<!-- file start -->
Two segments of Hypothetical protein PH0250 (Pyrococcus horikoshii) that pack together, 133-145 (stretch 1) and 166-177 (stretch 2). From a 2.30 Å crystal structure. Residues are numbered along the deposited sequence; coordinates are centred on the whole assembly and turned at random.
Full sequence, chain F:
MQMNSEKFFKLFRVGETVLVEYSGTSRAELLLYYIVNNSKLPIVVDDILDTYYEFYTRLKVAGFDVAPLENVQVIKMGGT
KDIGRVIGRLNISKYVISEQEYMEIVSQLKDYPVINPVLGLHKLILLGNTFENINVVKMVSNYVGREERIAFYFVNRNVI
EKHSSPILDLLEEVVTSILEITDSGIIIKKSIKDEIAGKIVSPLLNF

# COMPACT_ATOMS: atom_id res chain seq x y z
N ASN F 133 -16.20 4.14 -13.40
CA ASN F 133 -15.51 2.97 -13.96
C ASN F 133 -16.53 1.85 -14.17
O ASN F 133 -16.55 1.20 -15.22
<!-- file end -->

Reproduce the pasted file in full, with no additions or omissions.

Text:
Two segments of Hypothetical protein PH0250 (Pyrococcus horikoshii) that pack together, 133-145 (stretch 1) and 166-177 (stretch 2). From a 2.30 Å crystal structure. Residues are numbered along the deposited sequence; coordinates are centred on the whole assembly and turned at random.
Full sequence, chain F:
MQMNSEKFFKLFRVGETVLVEYSGTSRAELLLYYIVNNSKLPIVVDDILDTYYEFYTRLKVAGFDVAPLENVQVIKMGGT
KDIGRVIGRLNISKYVISEQEYMEIVSQLKDYPVINPVLGLHKLILLGNTFENINVVKMVSNYVGREERIAFYFVNRNVI
EKHSSPILDLLEEVVTSILEITDSGIIIKKSIKDEIAGKIVSPLLNF

# COMPACT_ATOMS: atom_id res chain seq x y z
N ASN F 133 -16.20 4.14 -13.40
CA ASN F 133 -15.51 2.97 -13.96
C ASN F 133 -16.53 1.85 -14.17
O ASN F 133 -16.55 1.20 -15.22